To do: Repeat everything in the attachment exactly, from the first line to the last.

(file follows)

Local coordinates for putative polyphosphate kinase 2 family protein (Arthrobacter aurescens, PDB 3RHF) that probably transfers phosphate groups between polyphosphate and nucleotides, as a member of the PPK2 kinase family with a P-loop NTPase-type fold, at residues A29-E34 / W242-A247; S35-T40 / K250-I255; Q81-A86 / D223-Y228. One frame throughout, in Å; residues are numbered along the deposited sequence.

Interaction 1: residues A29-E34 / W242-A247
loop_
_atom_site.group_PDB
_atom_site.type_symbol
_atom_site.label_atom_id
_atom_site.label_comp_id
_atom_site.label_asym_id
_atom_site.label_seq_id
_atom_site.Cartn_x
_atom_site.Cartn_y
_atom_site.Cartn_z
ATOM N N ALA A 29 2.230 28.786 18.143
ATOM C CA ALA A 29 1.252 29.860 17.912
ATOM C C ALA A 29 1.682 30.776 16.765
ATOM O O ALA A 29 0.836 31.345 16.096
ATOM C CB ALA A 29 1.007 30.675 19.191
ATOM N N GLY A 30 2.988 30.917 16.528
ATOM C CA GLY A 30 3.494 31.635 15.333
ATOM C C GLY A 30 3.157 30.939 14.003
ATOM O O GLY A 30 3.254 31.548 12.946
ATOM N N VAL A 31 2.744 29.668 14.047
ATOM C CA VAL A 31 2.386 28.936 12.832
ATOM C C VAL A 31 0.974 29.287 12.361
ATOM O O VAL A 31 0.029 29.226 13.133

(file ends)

Local coordinates for putative polyphosphate kinase 2 family protein (Arthrobacter aurescens, PDB 3RHF) that probably transfers phosphate groups between polyphosphate and nucleotides, as a member of the PPK2 kinase family with a P-loop NTPase-type fold, at residues A29-E34 / W242-A247; S35-T40 / K250-I255; Q81-A86 / D223-Y228. One frame throughout, in Å; residues are numbered along the deposited sequence.

Interaction 1: residues A29-E34 / W242-A247
loop_
_atom_site.group_PDB
_atom_site.type_symbol
_atom_site.label_atom_id
_atom_site.label_comp_id
_atom_site.label_asym_id
_atom_site.label_seq_id
_atom_site.Cartn_x
_atom_site.Cartn_y
_atom_site.Cartn_z
ATOM N N ALA A 29 2.230 28.786 18.143
ATOM C CA ALA A 29 1.252 29.860 17.912
ATOM C C ALA A 29 1.682 30.776 16.765
ATOM O O ALA A 29 0.836 31.345 16.096
ATOM C CB ALA A 29 1.007 30.675 19.191
ATOM N N GLY A 30 2.988 30.917 16.528
ATOM C CA GLY A 30 3.494 31.635 15.333
ATOM C C GLY A 30 3.157 30.939 14.003
ATOM O O GLY A 30 3.254 31.548 12.946
ATOM N N VAL A 31 2.744 29.668 14.047
ATOM C CA VAL A 31 2.386 28.936 12.832
ATOM C C VAL A 31 0.974 29.287 12.361
ATOM O O VAL A 31 0.029 29.226 13.133